In the January issue of Latitude, we wrote about the unfortunate loss of Wayne Meretsky’s beautiful S&S 47 Moonduster on a Fijian reef during December’s Tropical Cyclone Mick. Wayne and his girlfriend Neria Brewerton rode out the storm aboard the uninsured Moonduster, stepping onto the reef that became her final resting place.
As with any disaster story, there are those who will second-guess a skipper’s decisions during a crisis, so Wayne has graciously supplied a detailed, blow-by-blow account of the incident — posted at www.latitude38.com/features/moonduster.html — which should answer any lingering questions. We think you’ll find it as riveting as we did.
Meanwhile, Wayne and Neria are currently licking their wounds in New Zealand, weighing their options. We hope to see them back on the the cruising scene soon.
Mainstream news outlets are full of reports today on the horrific aftermath of Haiti’s magnitude 7.0 earthquake, which occured Tuesday. Aid workers and newsmen report that perhaps as many as 100,000 people were killed by the temblor, and an untold number of buildings were destroyed, including the presidential palace, the prison, hospitals, schools and churches.
Already the poorest country in the Western Hemisphere, with 80% of its population living below the poverty line, the toll taken by this disaster is almost beyond comprehension. News organizations report that corpses of young and old are piling up today in the streets of the capital, Port au Prince, by the hundreds. While the U.S. and other countries have promised immediate aid and support, the task before them in rebuilding this already chaotic nation is monumental. In recent years, four tropical storms battered the island, which suffers from more than 15% annual inflation.
Reporting on such events is normally outside our purview, but, as with the tsunamis in Southeast Asia and the South Pacific, we would urge you to contribute what you can to relief organizations that are on the front lines of support. Not too many years ago, Haiti was a fascinating place to visit, with a poor but vibrant culture and a rich ‘primitivist’ art movement. We can only hope the silver lining to this tragedy will be that Haiti can rebuild its infrastructure through abundant international aid, so its people can finally climb out of abject poverty.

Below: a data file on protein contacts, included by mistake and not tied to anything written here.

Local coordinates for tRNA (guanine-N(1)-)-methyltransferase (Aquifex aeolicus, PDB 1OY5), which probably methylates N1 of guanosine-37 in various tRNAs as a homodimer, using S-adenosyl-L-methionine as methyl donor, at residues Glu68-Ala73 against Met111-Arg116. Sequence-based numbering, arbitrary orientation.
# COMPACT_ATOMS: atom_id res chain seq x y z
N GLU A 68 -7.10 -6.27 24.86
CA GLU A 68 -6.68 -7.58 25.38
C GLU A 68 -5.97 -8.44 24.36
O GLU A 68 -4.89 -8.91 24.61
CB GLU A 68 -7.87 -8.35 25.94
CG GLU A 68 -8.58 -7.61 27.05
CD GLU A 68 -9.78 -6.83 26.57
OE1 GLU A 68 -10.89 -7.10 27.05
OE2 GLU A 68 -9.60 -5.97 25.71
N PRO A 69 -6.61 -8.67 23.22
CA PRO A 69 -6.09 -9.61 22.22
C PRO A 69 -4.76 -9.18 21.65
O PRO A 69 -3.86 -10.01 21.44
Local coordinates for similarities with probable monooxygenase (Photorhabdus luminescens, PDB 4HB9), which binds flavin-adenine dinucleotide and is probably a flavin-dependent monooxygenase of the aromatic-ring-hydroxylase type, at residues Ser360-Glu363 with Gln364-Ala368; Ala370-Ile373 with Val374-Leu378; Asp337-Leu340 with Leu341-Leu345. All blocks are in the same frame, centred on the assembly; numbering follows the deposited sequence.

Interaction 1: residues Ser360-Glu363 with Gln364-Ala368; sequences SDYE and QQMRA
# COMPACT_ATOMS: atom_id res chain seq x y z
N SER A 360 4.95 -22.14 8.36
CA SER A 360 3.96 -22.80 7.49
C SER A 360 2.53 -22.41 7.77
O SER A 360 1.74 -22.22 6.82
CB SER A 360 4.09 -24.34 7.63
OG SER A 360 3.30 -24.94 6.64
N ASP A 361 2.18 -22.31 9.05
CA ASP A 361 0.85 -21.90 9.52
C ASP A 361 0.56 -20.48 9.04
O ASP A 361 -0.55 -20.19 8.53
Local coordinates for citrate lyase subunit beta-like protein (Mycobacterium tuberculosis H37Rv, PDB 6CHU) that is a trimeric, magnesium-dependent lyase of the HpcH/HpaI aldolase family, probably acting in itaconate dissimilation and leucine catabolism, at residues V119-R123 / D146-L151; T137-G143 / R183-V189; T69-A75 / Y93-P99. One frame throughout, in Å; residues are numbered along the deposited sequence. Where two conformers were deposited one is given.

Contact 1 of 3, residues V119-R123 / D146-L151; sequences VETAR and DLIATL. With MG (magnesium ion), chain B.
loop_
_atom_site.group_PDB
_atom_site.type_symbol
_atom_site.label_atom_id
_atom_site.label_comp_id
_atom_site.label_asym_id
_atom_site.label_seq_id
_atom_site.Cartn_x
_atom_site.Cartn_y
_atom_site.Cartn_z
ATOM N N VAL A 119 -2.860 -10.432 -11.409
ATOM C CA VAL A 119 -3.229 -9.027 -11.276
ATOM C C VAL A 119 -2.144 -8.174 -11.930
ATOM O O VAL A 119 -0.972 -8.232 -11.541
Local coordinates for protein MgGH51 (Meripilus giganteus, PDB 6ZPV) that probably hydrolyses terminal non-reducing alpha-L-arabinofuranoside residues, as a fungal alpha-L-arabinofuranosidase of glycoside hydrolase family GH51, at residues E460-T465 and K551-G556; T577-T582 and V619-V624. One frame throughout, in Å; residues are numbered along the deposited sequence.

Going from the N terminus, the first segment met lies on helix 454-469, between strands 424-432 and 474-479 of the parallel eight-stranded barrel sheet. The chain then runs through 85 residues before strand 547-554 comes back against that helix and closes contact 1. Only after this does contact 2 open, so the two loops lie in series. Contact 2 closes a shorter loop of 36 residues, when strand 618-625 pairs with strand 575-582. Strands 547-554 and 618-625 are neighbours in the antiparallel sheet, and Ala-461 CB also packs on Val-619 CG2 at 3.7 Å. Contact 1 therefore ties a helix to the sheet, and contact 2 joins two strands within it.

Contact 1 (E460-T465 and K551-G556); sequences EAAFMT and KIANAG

Our esteemed publisher has a favorite expression: "If you’ve got to eat shit, you may as well take big bites." If you apply that philosophy to making a fool of yourself aboard your boat, then you may as well do so within view of a sizeable audience. You know, like the shoulder-to-shoulder crowds that gather every weekend on the open-air deck of Sam’s Anchor Bar on Tiburon’s waterfront row.
That’s precisely what the skipper of a massive 2,000-hp Donzi speedboat seemed to have done last weekend. According to other boaters who were tied up there, the driver of this monster — who wore "gold chains, a big Elvis ‘do and sideburns" — almost fell in the drink as he climbed off onto the dock to tie up. Later, after a respite ashore, a tether from one of the speedboat’s ball buoys reportedly got tangled up in one of the outdrives, rendering the boat virtually unmaneuverable. Witnesses say a crewman jumped onto the narrow transom swimstep and tried to clear the fouled line, but for some reason the skipper did not cut his engines, until other boaters screamed at him to do so — just a wee bit dangerous. The boat reportedly came close to colliding with an exiting trawler as well as the Corinthian YC docks before finally drifting close to a crew of sailors who loaned the powerboaters a knife to cut away the buoy. Thankfully, no one lost any fingers or worse. But the incident does make us wonder. . .
It seems truly bizarre to us that if you have $900,000 that you don’t know what to do with, you can go out tomorrow and buy a similar boat and take off across the Bay at full throttle without first acquiring even an hour of formal instruction. No special license is required. True, you don’t need a license to buy and operate a sailboat either. But seriously, how much damage can you do to people and property at 6 knots, compared to 60?
If you have comments on the subject, we’d love to hear them.
It’s not too late to join the more than 140 boats that have already signed up for the ’10 Corinthian Midwinters; you have until Friday to sign up here. If you do, you won’t be disappointed, as this is one of the biggest regattas of the year. For the second straight year, the club is guaranteeing wind. If that fails to materialize, there’s always the trophies — both daily and overall — plus Saturday night’s buffet and party. For the first time ever, there will be an IRC division to go with the typical PHRF and One Design Divisions. The forecast continues to improve for breeze, although you’ll want to bring your best set of foulies — it looks like there’ll be rain with it.